It’s a surprisingly rudimentary technique for a neuroscientist to have to perform, and given that they have to destroy the brain in the process, it’s not one that can be done regularly on human organs.

Koch and his team wanted to come up with a technique that was less invasive, and engineered mice that could have specific genes in their claustrum neurons activated by a specific drug.

“When the researchers fed the mice a small amount of the drug, only a handful of neurons received enough of it to switch on these genes,” Reardon reports forNature.

“That resulted in production of a green fluorescent protein that spread throughout the entire neuron. The team then took 10,000 cross-sectional images of the mouse brain, and used a computer program to create a 3D reconstruction of just three glowing cells.”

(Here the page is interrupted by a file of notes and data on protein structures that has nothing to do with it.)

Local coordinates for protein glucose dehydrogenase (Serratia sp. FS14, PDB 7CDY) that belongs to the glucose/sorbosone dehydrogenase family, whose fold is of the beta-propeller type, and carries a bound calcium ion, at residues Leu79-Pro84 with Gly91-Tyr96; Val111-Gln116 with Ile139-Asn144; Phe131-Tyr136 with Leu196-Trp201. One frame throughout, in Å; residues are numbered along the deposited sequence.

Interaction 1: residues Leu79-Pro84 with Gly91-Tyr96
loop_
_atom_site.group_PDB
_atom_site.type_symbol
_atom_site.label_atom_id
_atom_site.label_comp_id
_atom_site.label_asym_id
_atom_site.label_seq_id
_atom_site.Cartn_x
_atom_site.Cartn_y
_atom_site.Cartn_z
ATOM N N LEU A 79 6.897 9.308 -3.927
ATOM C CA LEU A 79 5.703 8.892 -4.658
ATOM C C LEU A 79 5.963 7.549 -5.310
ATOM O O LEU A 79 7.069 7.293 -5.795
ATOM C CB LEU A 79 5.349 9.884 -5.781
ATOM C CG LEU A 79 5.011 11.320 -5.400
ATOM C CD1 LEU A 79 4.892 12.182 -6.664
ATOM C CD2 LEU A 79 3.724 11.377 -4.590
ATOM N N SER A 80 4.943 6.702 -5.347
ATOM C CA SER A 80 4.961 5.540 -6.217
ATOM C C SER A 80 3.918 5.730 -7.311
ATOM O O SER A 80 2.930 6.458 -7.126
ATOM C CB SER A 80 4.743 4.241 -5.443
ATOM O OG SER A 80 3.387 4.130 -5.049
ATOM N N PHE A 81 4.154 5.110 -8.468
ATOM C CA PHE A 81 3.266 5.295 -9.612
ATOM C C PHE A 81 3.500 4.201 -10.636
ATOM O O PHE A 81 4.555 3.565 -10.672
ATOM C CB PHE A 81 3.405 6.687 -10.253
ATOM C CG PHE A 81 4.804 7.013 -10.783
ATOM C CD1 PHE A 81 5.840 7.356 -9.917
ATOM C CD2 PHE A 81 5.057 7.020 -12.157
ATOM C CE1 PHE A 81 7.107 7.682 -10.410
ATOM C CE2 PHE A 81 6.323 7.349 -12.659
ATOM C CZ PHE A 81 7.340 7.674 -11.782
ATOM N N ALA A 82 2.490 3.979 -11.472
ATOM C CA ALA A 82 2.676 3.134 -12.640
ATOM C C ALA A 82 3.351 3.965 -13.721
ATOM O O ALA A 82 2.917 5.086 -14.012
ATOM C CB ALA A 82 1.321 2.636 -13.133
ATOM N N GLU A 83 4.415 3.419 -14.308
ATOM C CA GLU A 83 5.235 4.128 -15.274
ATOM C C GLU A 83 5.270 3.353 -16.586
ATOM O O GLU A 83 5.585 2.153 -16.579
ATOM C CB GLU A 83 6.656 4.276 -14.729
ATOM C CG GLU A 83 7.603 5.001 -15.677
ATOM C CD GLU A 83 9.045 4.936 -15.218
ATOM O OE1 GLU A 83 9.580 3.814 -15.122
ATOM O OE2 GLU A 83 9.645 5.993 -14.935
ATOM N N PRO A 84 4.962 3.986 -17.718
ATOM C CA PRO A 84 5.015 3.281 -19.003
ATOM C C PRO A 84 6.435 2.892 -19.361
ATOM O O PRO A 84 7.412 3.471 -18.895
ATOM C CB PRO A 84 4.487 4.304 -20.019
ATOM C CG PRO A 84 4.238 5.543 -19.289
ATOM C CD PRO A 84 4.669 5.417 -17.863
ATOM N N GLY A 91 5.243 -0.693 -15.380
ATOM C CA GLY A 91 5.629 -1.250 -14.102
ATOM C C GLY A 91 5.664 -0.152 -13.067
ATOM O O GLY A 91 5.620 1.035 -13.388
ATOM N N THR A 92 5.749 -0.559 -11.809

We should keep in mind that just because these new giant neurons are connected to the claustrum doesn’t mean that Koch’s hypothesis about consciousness is correct – we’re a long way from proving that yet.

It’s also important to note that these neurons have only been detected in mice so far, and the research has yet to be published in a peer-reviewed journal, so we need to wait for further confirmation before we can really delve into what this discovery could mean for humans.

But the discovery is an intriguing piece of the puzzle that could help up make sense of this crucial, but enigmatic region of the brain, and how it could relate to the human experience of conscious thought.

The research was presented at the 15 February meeting of the Brain Research through Advancing Innovative Neurotechnologies initiative in Bethesda, Maryland.

Postbiotics: Uses + 5 Benefits for Gut Health & Beyond